Original post at http://lenguadelaz.blogspot.com/2013/04/do-you-hear-what-i-hear.html
I love to hear people talk about mentors and friends who assisted them on their journey into ministry. Some have shared with me about people in their lives that served as a support system. Often times these people will never even mention the word ordination, call, or discernment. The mentor waits patiently until the person finally hears and answers their call. The response is often, "Congratulations, I knew this all along but I am glad you too now know this." Others have mentors that spur them all along the way, constantly asking the question, "So when are you going to stop running from your call?"
Although I love hearing stories of people's mentors that have been there with them all along, I have difficulty pointing to one, or even two or three, people in particular that made a major impact on my call to ministry. A call to ordained ministry is a call to serve a community as a community and so my call was birthed out of not just one person in particular but a community of people.
I think to my time in Knoxville, growing up at Concord UMC. I first heard a faint calling while going through confirmation. Although I never shared my calling with anyone, my confirmation teachers were very encouraging and supportive in our Christian lives wherever we were. I then joined our youth group and Jane Currin, our youth director, was a major influence and a rock during that time. She was great at shared leadership and so empowered other leaders in the church to help with the youth group and empowered us as youth.
After graduation I went to the University of South Carolina where Tom Wall, our campus minister, constantly encouraged me to get involved in numerous different ways. The members of the Wesley, like Walter Cantwell, Joanna Marcy, Sajitha Joseph, and Susan Crook walked with me as I sough answers to questions I have never asked before. I also had many other clergy mentors such as Frank Anderson, the Lutheran campus minister, and Brad and Megan Gray. Wonderful lay members like Randy Rollings, Linda Lamb, and Michael Slapnik served to even further clarify my call by encouraging me as I interned at Greene Street United Methodist Church.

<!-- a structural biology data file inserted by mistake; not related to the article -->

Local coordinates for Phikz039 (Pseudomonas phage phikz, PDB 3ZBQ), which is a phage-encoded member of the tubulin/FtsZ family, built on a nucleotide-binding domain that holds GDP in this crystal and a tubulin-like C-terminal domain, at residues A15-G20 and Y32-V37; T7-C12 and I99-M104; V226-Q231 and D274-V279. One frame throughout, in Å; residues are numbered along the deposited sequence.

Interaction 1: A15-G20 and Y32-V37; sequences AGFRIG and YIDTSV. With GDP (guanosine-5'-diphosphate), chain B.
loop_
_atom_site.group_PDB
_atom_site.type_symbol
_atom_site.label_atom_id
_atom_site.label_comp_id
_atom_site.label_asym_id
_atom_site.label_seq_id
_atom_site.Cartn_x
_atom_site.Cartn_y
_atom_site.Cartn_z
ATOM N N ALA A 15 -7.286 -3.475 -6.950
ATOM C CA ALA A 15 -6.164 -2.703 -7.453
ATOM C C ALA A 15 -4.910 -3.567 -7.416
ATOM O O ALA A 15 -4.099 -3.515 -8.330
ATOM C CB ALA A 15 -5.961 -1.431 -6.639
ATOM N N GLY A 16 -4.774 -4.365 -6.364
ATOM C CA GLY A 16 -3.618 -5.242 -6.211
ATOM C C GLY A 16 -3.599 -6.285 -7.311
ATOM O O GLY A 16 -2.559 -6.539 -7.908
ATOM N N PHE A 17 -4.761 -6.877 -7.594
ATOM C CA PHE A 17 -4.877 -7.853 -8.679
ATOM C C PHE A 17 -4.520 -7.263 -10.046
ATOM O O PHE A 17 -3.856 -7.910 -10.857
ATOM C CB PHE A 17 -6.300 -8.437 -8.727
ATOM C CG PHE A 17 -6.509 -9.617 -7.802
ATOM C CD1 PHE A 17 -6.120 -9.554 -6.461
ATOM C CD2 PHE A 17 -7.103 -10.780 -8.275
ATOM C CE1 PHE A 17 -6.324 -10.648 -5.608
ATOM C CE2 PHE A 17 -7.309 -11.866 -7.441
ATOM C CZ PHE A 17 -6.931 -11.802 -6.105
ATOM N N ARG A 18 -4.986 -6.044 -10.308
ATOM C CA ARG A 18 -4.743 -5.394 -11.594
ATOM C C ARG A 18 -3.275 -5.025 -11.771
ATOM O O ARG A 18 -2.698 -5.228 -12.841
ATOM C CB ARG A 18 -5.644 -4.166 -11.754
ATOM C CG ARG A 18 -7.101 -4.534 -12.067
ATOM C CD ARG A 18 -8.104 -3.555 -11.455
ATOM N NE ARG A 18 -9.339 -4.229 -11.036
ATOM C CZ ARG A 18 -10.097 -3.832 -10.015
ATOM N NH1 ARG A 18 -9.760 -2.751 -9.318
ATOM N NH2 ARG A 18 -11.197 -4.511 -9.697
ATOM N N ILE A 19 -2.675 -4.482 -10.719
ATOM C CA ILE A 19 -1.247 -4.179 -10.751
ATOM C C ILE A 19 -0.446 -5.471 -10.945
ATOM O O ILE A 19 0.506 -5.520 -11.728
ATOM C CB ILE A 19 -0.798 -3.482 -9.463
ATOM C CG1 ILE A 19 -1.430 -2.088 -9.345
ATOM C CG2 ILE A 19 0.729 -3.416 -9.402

Along this journey perhaps the most important part was how supportive my parents and sister were. Although we may not always see eye to eye on every issue, they have encouraged and supported me in any way that they could.
All of this is to say that although I love stories of individuals making great impacts on people's calls, that was not the case for me. Instead, I felt my call to serve the church from the church. Everyone serves their own part in Christ's body and all of my friends and family have likewise served their part in assisting me in my call. After answering my call to ordained ministry, I now continue to surround myself with a supportive community who is assisting me in discerning what exactly my call to ordained ministry will look like. They provide a support system as well as an outlet for accountability. As I hear my call to ordained ministry I listen for God's voice. I listen for God's voice in my mentors, my pastors, my friends, my family, and everyone who has been a part of the Body of Christ with me. A call to serve God's church should be from God and God's church.